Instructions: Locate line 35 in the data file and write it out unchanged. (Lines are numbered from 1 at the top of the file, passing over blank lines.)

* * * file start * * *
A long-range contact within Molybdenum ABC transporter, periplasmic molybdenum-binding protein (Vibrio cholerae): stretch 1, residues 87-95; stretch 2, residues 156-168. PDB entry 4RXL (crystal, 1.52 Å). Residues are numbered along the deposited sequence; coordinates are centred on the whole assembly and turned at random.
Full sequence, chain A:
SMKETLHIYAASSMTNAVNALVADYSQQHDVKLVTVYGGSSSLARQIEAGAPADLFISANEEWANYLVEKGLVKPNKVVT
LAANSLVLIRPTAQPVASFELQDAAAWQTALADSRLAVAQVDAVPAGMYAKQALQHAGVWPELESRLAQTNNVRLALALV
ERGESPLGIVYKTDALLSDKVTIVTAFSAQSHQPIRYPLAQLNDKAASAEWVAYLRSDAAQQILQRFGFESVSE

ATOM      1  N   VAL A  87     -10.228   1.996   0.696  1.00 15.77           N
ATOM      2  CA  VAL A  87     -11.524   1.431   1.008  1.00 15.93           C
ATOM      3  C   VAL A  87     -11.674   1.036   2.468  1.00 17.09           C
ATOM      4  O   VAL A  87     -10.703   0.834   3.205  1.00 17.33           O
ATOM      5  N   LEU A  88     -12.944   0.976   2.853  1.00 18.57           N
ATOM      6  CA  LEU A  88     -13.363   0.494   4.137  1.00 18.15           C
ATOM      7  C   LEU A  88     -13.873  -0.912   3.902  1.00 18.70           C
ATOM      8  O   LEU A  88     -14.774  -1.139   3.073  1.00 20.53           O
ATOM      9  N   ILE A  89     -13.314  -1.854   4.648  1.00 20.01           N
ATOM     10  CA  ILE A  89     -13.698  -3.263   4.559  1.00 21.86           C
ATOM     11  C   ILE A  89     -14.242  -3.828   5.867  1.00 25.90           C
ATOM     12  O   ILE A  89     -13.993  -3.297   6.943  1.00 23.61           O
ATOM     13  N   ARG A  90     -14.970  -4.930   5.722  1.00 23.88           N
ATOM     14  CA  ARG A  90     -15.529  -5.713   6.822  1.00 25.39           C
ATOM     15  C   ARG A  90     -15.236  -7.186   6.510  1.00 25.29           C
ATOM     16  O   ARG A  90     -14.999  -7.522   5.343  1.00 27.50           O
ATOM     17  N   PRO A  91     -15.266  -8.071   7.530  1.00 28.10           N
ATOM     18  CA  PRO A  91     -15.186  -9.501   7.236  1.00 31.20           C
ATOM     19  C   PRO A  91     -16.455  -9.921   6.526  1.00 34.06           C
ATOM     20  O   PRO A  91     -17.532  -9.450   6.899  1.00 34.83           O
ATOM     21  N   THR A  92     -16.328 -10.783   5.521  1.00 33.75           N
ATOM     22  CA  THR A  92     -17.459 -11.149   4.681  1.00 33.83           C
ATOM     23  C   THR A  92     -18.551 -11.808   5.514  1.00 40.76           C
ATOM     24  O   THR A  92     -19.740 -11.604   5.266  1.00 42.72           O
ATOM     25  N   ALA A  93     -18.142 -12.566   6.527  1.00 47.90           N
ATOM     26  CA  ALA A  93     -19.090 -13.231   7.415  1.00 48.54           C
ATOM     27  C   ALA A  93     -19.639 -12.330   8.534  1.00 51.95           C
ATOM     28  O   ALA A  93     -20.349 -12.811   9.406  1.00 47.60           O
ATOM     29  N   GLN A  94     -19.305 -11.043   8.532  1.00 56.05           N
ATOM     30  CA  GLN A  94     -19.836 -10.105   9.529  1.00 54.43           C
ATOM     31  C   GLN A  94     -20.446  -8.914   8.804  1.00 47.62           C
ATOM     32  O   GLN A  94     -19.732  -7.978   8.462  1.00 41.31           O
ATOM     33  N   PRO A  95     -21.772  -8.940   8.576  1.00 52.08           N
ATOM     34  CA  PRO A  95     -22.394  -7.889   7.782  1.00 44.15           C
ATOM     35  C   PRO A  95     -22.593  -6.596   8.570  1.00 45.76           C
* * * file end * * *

ATOM     30  CA  GLN A  94     -19.836 -10.105   9.529  1.00 54.43           C